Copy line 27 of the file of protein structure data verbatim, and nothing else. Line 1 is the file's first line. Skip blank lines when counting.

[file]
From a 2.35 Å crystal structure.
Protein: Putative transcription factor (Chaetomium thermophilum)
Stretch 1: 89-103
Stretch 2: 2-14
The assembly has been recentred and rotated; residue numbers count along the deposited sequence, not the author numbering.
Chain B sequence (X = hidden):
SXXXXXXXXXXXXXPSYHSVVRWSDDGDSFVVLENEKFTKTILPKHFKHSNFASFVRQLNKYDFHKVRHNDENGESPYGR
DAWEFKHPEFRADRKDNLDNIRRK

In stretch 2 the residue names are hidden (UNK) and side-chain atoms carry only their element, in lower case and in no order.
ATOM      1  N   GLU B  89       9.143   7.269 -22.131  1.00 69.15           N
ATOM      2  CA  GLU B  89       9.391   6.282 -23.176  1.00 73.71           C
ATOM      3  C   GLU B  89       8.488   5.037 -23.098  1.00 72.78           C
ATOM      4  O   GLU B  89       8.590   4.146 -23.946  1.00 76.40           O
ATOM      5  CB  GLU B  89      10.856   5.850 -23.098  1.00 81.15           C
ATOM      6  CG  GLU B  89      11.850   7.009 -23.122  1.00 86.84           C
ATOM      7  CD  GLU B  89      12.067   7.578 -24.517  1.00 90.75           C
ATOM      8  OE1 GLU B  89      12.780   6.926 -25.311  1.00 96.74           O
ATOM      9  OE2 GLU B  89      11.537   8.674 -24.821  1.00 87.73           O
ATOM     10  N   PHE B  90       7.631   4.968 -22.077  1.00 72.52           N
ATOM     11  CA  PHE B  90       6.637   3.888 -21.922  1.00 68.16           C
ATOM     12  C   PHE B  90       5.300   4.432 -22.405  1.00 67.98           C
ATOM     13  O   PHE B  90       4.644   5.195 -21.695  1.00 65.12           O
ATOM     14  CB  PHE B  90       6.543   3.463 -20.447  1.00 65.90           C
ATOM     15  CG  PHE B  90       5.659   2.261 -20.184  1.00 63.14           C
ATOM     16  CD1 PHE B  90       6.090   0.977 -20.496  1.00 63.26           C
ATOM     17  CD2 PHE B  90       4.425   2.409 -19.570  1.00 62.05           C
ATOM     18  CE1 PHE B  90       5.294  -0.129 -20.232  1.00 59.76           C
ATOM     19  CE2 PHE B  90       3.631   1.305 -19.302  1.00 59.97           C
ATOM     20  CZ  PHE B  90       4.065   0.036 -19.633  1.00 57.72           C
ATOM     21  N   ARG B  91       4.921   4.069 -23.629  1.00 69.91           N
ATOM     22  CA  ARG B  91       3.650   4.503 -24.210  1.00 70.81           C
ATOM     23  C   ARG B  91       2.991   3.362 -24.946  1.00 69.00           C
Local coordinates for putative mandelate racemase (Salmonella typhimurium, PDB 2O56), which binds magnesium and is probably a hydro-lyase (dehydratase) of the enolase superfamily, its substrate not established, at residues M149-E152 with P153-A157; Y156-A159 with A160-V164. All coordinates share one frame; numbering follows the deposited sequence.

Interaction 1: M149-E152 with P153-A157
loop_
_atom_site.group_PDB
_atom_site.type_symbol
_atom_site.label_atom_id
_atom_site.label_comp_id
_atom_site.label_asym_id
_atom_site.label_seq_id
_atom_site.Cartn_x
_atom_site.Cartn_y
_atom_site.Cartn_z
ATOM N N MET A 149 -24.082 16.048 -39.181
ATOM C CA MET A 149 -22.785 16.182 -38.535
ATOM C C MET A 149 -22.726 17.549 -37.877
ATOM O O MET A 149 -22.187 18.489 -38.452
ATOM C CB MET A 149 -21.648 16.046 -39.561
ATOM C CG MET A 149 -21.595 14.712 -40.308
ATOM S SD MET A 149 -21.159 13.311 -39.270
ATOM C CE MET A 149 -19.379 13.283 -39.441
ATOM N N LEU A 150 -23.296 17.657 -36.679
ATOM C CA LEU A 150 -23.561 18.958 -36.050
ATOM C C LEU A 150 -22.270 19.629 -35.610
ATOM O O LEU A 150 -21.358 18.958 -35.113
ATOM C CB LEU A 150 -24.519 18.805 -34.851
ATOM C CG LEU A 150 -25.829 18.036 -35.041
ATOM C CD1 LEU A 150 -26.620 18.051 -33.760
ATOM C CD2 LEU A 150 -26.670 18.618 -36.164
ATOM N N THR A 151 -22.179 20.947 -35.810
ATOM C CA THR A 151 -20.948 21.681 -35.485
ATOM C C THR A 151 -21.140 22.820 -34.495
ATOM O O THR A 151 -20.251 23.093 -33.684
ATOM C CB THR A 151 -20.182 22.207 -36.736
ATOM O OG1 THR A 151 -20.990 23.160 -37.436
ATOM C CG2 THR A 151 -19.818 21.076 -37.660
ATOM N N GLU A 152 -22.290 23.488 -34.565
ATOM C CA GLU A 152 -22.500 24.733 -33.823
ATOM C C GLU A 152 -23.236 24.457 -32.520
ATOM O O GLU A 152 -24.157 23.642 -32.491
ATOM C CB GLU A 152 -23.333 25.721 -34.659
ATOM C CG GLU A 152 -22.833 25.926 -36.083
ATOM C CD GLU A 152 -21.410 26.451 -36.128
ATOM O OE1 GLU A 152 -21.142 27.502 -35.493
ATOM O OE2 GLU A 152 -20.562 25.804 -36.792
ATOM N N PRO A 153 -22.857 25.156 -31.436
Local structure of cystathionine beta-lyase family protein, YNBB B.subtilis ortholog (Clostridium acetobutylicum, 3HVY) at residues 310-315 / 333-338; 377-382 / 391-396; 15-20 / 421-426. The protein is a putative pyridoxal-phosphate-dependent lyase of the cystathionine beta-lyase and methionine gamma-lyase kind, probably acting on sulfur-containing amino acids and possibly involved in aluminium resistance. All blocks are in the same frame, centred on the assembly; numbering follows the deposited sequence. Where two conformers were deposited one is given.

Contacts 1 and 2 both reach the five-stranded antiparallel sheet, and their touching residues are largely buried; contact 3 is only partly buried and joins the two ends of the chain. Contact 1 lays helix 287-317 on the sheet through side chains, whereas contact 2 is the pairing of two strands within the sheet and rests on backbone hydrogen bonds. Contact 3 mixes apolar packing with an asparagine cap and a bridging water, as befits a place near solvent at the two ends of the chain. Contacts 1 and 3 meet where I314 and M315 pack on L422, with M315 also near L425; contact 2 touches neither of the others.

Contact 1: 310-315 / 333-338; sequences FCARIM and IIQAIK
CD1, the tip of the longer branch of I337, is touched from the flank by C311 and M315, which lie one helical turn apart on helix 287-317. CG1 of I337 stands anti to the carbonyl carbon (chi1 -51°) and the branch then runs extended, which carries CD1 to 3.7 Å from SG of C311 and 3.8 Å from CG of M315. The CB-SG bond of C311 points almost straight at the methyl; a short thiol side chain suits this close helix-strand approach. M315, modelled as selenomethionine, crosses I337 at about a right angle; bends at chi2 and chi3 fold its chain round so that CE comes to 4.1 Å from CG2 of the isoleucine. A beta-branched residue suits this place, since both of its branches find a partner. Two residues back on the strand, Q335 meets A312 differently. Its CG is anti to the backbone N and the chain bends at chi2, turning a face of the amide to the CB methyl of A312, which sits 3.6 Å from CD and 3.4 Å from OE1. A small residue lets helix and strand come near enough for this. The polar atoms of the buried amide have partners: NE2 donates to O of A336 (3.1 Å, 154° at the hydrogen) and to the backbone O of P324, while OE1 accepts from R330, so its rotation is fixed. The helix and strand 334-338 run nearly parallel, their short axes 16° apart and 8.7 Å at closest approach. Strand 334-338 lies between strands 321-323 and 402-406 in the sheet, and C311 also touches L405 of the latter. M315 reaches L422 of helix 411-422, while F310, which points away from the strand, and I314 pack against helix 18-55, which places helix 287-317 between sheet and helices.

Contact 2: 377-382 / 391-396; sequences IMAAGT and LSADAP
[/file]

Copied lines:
ATOM     18  CE1 PHE B  90       5.294  -0.129 -20.232  1.00 59.76           C